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Parrsboro, NS  A hike of some distance required.   

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Parrsboro Lighthouse

In 1670, Acadians established a settlement west of the mouth of Parrsboro Harbour, near Partridge Island and near where today the Ottawa House By-The-Sea Museum stands. Following the expulsion of the Acadians in 1755, New England planters arrived in the area, and the centre of the settlement slowly shifted from Partridge Island to the banks of Parrsboro River, where mills and a harbour were developed. Formerly known as Mill Village, the settlement was renamed Parrsboro in 1784 to honour Nova Scotia Governor John Parr.

Parrsboro thrived in the mid-nineteenth century as the hub of a string of shipbuilding communities that stretched from Economy to Advocate known collectively as the “Parrsboro Shore.” In 1850, the town was the port of registry for 115 locally built schooners and giant square riggers. During the peak years of the 1890s, over 1,500 ships arrived and departed the harbour annually. The Springhill and Parrsboro Railway commenced service in 1877, connecting the coal mining town of Springhill to the port at Parrsboro. Daily ferry service also linked Parrsboro to the ports of Kingsport and Wolfville, situated across Minas Basin, during this period.

Parrsboro Lighthouse with protective breakwater
Photograph courtesy Nova Scotia Archives and Records
The first Parrsboro Lighthouse, an octagonal wooden tower with an attached dwelling, was built in 1852 at the end of the sand spit on the western side of the entrance to the harbour at Parrsboro. James R. Howard served as the first keeper. A temporary light was exhibited from the lighthouse starting in 1852 until the lantern room was placed atop the tower the following spring.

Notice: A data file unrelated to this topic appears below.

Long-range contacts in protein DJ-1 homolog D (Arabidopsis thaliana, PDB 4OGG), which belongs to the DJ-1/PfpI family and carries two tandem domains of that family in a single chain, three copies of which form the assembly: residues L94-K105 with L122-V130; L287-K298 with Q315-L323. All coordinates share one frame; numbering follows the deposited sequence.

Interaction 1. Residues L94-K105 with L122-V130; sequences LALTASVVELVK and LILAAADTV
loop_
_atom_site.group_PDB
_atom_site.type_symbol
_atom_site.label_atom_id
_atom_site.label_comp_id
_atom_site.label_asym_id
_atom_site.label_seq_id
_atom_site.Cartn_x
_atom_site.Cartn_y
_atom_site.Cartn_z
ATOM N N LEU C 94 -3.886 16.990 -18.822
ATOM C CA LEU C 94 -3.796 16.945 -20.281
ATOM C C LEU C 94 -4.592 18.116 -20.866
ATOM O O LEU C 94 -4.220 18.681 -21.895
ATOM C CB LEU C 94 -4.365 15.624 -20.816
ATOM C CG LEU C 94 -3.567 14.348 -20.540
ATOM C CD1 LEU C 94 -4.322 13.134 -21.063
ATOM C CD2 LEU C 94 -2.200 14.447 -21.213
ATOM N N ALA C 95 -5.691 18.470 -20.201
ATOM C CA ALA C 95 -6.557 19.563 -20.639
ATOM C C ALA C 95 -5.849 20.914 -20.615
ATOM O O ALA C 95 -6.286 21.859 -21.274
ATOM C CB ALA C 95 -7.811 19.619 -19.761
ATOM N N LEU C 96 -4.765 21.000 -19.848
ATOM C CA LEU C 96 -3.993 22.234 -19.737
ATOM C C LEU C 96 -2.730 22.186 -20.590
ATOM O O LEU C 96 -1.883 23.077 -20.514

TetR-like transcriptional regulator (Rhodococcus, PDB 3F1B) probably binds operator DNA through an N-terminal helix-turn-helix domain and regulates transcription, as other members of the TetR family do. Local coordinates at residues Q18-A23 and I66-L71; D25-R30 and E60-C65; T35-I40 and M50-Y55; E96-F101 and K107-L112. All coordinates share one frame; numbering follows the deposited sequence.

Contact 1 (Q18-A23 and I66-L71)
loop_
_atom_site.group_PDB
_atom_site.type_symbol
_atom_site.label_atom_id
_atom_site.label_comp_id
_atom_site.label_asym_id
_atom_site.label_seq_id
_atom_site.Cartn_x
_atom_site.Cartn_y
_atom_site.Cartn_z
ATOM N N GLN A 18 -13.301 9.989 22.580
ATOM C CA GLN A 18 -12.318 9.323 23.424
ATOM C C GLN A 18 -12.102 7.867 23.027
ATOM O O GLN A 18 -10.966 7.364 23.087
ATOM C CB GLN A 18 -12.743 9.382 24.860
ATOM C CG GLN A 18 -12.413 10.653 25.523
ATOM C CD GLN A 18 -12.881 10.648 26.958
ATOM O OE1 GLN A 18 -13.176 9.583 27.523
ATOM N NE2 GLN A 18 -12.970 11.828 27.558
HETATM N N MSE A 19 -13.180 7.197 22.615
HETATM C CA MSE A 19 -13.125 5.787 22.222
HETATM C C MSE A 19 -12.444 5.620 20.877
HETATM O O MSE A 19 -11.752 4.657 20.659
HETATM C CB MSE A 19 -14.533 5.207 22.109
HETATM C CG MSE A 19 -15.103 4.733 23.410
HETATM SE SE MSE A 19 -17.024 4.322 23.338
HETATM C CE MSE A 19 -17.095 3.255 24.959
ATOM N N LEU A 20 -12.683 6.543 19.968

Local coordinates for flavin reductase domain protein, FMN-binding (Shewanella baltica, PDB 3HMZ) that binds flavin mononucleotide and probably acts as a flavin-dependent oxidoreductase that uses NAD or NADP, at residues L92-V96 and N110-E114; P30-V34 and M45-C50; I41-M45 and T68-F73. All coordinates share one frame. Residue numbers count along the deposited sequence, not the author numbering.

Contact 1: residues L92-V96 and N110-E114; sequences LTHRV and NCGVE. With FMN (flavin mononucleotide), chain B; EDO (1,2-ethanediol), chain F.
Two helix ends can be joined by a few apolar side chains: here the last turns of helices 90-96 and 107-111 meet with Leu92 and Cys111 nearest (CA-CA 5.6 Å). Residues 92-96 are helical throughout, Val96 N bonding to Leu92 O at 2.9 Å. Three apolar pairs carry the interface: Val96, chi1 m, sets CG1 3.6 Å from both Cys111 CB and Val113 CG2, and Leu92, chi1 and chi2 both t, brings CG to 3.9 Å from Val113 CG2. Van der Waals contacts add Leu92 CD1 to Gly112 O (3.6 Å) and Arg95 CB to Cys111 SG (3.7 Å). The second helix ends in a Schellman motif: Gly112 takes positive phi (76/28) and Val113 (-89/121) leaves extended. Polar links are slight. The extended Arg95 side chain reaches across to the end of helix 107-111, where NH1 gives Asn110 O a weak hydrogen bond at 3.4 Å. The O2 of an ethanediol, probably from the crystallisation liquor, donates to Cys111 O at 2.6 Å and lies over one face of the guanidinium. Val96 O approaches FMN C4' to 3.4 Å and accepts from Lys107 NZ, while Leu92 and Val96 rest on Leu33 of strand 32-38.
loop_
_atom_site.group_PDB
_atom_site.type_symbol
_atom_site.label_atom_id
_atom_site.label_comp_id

Keeper Howard received an annual salary of sixty pounds plus a fuel allowance of ten pounds to care for the light, but he did not reside at the lighthouse. Instead, he paid his teenaged younger brother to look after the light and a sister to keep house. Captain John Pettis replaced Howard as keeper in 1857, likely due to Howard’s neglect of the light. When William Condon arrived to inspect the lighthouse shortly after Pettis took charge, he reported:

On my arrival, I found the light house, lamps, lantern, &c. in a filthy and disgraceful state. There was not a lamp fit for use, many of them were quite spoiled, the lantern was dirty and full of soot and oil, the glass of it broken in places, and some of the pains encrusted with dirt, and the whole establishment shewing marks of culpable carelessness, and willful neglect.

Captain Pettis informed me that the late keeper left everything as I saw it, and also refused to give him any information respecting his duties. I took steps at once to put things in order in the lantern, and had some new lamps put up, and employed a carpenter and mason to do the necessary repairs. Previous to my leaving, I strictly informed captain Pettis to give his careful attention to the duties he had undertaken, and I left with the impression that there will not be again a similar case of disorder and neglect to notice respecting this light house.

A separate structure, measuring forty by sixteen feet, was located next to the dwelling and served as an oil room and stable. Due to its exposed location on the sand spit, Parrsboro Lighthouse repeatedly suffered damage during storms. On October 4, 1869, a gale with hide tides destroyed one building, the remnants of which were carried off by the sea, and damaged the breastwork established to protect the station. Using an appropriation of $2,000, a 715-foot-long breakwater was constructed to shield the lighthouse in 1873. On November 23 and 24, 1874, a violent storm washed away roughly one hundred feet of the new breakwater. Protective works were regularly built, re-built, and repaired through the years.